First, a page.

• I agree, such things are always judgment calls, and as such there are no “correct” answers. I enjoyed our discussion and look forward to reading your column in the future.

  • Mark, I believe Marble Collegiate is (and Norman Vincent Peale was) Reformed Church in America, not Dutch Reformed (which is now known as Christian Reformed). Big difference. Robert Schuller, who followed in Peale’s footsteps with his “power of possibility thinking” was also Reformed Church in America, as was the Crystal Cathedral.

  • You’re right. I was referring to its origins in the Netherlands, but I get the denominational confusion.

  • It’s pretty lame, even for Mark Silk, to lay Trump’s behaviors at the feet of Norman Vincent Peale. It’s equally lame to paint evangelicals with this broad brush. Billy-Graham evangelicals were found mainly in the South, and were little influenced by this New York pastor and prolific author, whose light-bright stuff was considered extra-Biblical fluff..

  • Isn’t Presbyterianism part of the Reformed tradition, so what’s the difference then?

  • Millions of Christians are going to vote for a man who calls himself a “strong Christian,” yet never asked God for forgiveness for anything, ever, his entire life, and who couldn’t name a single Bible verse. Remember that when they call Hillary a liar.
    I never knew about the Peale-Trump connection or that he ever actually stepped foot inside Marble Collegiate. Maybe it explains some of his hostility toward Pope Francis.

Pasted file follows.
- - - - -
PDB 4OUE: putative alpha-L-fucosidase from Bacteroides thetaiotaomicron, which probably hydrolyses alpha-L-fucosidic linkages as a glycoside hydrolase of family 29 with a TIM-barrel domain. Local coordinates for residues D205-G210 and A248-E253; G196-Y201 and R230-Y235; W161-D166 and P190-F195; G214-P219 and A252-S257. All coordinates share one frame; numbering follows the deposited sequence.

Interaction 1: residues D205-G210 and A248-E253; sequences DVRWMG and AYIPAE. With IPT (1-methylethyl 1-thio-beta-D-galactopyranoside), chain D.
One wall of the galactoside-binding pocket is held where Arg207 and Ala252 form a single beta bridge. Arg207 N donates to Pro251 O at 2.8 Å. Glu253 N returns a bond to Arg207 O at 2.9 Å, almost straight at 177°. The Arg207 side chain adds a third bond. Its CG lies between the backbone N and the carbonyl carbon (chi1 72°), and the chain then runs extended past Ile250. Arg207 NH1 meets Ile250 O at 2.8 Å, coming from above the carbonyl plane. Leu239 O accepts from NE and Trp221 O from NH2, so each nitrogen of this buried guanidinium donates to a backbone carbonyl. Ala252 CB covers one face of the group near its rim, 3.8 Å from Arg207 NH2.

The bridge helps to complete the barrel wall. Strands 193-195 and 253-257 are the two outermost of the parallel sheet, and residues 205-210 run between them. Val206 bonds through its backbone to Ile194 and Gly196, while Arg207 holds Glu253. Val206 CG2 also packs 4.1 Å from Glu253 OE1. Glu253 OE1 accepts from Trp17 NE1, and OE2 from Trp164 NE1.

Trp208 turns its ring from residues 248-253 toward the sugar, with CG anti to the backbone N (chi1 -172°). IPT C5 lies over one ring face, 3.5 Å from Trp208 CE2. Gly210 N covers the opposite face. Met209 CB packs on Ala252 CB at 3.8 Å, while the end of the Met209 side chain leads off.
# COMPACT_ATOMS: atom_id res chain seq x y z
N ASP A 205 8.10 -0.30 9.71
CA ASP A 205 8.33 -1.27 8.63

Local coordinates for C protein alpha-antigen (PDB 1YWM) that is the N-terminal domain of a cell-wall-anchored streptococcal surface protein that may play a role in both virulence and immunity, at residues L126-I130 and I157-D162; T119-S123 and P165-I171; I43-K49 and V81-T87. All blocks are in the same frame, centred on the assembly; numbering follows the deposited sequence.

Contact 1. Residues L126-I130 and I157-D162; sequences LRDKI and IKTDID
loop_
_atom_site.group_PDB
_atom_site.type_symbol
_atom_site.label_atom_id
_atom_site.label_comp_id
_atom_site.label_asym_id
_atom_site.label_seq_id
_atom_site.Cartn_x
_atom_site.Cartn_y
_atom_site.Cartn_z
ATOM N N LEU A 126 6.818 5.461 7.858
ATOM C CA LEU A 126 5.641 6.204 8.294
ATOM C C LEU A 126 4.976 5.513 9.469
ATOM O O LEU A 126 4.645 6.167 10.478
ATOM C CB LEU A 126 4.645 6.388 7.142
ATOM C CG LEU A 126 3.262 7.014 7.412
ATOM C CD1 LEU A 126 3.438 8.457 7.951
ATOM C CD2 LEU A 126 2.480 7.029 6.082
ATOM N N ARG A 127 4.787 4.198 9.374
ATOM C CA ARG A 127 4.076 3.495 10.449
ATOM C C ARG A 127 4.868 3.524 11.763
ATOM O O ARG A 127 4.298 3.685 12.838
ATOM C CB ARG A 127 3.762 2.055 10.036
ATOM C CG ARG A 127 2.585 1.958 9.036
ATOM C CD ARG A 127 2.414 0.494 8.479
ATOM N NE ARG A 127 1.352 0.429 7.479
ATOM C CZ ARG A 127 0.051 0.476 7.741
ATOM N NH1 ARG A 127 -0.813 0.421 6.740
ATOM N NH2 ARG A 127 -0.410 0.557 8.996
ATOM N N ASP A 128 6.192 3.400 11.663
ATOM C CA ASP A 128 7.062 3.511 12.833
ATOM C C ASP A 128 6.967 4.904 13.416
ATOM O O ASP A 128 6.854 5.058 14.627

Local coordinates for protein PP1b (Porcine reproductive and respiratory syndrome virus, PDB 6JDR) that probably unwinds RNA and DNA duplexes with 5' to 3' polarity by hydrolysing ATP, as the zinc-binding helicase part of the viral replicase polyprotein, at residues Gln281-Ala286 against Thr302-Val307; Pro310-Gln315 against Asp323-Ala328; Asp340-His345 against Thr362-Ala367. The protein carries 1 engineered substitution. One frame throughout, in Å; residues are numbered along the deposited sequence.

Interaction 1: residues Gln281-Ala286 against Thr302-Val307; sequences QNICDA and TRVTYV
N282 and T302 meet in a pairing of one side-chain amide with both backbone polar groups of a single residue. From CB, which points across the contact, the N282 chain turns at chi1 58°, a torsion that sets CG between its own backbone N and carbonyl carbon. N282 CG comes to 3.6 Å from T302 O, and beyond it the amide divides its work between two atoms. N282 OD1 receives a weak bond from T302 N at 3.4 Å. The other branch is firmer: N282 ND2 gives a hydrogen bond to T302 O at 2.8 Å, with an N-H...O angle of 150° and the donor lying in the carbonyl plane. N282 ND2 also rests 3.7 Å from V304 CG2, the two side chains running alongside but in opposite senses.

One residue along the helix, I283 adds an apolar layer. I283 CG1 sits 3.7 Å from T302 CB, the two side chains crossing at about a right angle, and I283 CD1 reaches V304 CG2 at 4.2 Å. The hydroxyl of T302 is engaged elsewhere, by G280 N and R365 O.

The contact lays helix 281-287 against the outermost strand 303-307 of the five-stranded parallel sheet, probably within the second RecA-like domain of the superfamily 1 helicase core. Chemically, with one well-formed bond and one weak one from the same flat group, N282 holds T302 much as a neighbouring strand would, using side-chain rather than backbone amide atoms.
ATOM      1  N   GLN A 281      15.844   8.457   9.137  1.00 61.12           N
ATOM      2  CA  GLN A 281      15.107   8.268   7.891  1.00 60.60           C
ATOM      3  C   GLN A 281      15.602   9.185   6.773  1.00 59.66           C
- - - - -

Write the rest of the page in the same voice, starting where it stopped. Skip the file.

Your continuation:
• Dave, Aren’t they all local forms of neo-Calvinism? But then how do they make the jump to self-celebrating sunniness? I’m asking. I’d love to have your thoughts or correction.

    And changing the subject rather a good deal, am I sinful to smile at the thought that the Crystal Cathedral was bought up cheap in bankruptcy by the Catholics? 🙂

    -dlj.

  • Samuel,

    Um, so the ACLU is a branch of your local Chamber of Commerce? How come all the civil rights, civil liberties, right-to-representation, and ACLU folks I meet are lefties?

    And how come the anti-Progressive agenda is more jails, more military, more unilateral foreign wars, more regimentation, censorship, and bedroom invasion?

    -dlj.

  • TRUMP is the embodiment of the wealth, arrogance, greed and lack of compassion. His 3,500 law suits, his $0 tax payments, his racism, his lies, his HUBRIS.
    Christ said to the rich man: Give up your worldly possessions, take the cross and follow me. I don’t see Trump doing this. The bible tells us : Mark 10:25
    It is easier for a camel to go through the eye of a needle than for someone who is rich to enter the kingdom of God.”
    Even the Pope Francis said : “TRUMP IS NOT CHRISTIAN

  • The dangerous part is that Trump is “using” conservative Christians’ fears to manipulate them into supporting him. They are so desperate to “win” that they will lose their collective soul (as Michael Gerson wrote in WashPost) in order to re-acquire political power. This can only mean that all Christians (and many Jews?) will be painted with the same sloppy broadbrush that these “Christians” have colored themselves. I fear for my faith community. And I fear for my country.

  • “I just try and do a better job from there.” Seriously? First of all, you can’t earn your salvation. It’s stupid for a man that converted from EXTREMELy democrat to a republican candidate to declare a religion that he sticks to. Clearly he has a hard time making up his mind. Why should we believe he will carry his beliefs as he does his political viewpoints, because his political viewpoint has changed drastically.

ADVERTISEMENTs